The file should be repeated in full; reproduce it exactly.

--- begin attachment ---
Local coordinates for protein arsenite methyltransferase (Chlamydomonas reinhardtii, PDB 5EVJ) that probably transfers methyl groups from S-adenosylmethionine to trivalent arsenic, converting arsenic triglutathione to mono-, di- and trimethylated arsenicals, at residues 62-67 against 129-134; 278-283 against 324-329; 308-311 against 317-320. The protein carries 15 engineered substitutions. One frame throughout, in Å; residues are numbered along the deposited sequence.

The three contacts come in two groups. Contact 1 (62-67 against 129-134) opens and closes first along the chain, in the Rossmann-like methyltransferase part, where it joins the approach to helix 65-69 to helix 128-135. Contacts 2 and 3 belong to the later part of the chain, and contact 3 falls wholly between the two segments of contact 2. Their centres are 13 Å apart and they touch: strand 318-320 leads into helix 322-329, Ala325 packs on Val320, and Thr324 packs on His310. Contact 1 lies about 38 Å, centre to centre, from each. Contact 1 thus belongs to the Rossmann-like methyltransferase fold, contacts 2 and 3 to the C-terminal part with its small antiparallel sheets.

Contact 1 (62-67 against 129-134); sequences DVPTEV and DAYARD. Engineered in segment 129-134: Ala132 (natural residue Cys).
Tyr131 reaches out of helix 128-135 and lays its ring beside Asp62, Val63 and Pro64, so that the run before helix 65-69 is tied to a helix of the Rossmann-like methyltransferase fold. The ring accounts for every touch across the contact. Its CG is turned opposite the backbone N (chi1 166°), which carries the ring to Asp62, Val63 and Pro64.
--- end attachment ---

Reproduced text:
Local coordinates for protein arsenite methyltransferase (Chlamydomonas reinhardtii, PDB 5EVJ) that probably transfers methyl groups from S-adenosylmethionine to trivalent arsenic, converting arsenic triglutathione to mono-, di- and trimethylated arsenicals, at residues 62-67 against 129-134; 278-283 against 324-329; 308-311 against 317-320. The protein carries 15 engineered substitutions. One frame throughout, in Å; residues are numbered along the deposited sequence.

The three contacts come in two groups. Contact 1 (62-67 against 129-134) opens and closes first along the chain, in the Rossmann-like methyltransferase part, where it joins the approach to helix 65-69 to helix 128-135. Contacts 2 and 3 belong to the later part of the chain, and contact 3 falls wholly between the two segments of contact 2. Their centres are 13 Å apart and they touch: strand 318-320 leads into helix 322-329, Ala325 packs on Val320, and Thr324 packs on His310. Contact 1 lies about 38 Å, centre to centre, from each. Contact 1 thus belongs to the Rossmann-like methyltransferase fold, contacts 2 and 3 to the C-terminal part with its small antiparallel sheets.

Contact 1 (62-67 against 129-134); sequences DVPTEV and DAYARD. Engineered in segment 129-134: Ala132 (natural residue Cys).
Tyr131 reaches out of helix 128-135 and lays its ring beside Asp62, Val63 and Pro64, so that the run before helix 65-69 is tied to a helix of the Rossmann-like methyltransferase fold. The ring accounts for every touch across the contact. Its CG is turned opposite the backbone N (chi1 166°), which carries the ring to Asp62, Val63 and Pro64.